CULTURE Secretary Michelle Donelan has said taxpayers will argue the cost of the Queen’s state funeral was “money well spent” despite not knowing how much cash was splashed on the event. 

Around 2000 people, including Nicola Sturgeon, attended the funeral which took place in London on Monday. 

Speaking to Kay Burley on Sky News on Tuesday, Donelan was quizzed about the overall cost of the funeral. 

She said: “We haven’t got that total figure but I think the taxpayer would argue that it was money well spent.

“In my own constituency, I saw so many people coming out to celebrate for the Jubilee across the community. 

“In DCMS (Department for Digital, Culture, Media and Sport), the department that I lead, we’ve been leading on the efforts around the queue and that was remarkable.”

Donelan added that more than 250,000 people lined up to see the monarch lying in state at Westminster Hall.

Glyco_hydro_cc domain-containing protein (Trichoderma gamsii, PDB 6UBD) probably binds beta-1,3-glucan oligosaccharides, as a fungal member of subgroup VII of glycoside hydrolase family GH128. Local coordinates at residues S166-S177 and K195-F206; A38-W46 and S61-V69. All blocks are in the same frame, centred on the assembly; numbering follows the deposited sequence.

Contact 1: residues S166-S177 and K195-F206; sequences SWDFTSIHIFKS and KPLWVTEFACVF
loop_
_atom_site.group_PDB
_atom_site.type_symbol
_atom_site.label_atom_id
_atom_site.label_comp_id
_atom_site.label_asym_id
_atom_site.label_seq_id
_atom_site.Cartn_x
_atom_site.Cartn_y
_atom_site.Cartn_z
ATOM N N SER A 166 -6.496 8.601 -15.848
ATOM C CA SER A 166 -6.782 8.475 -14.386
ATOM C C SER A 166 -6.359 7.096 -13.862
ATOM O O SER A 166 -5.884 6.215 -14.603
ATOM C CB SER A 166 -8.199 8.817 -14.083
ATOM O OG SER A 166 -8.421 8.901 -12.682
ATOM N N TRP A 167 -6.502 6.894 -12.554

The UK Government has said it will share details of the eventual cost of the funeral, covered by the state, “in due course”.

In 2002, the Queen's mother’s funeral reportedly cost £5.4 million, although the late monarch’s is expected to have cost significantly more.

Donelan added: “I always think of our late monarch as the glue that brought society together and communities together and in her final sort of act that’s exactly what she did and it was remarkable to see that on the ground. 

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“Having spoken to members in the queue, they’ve come from all over the four corners of the nation.”

Burley then continued to press Donelan on when we would know the final cost of the funeral to which the Culture Secretary reiterated her belief that the public would believe it was “money well spent”. 

She added: “Look, I’m not sure of the exact costings but as I said I think the British public would argue that was money well spent. 

“You saw so many thousands out there and I don’t think anybody could suggest that our late monarch didn’t deserve that send-off given the duty and the selfless service that she committed to over 70 years. 

“I think it would be downright preposterous to suggest we shouldn’t have celebrated.”

Pressed one final time on when the final cost would be released, Donelan added: “That wouldn’t be my decision to take.”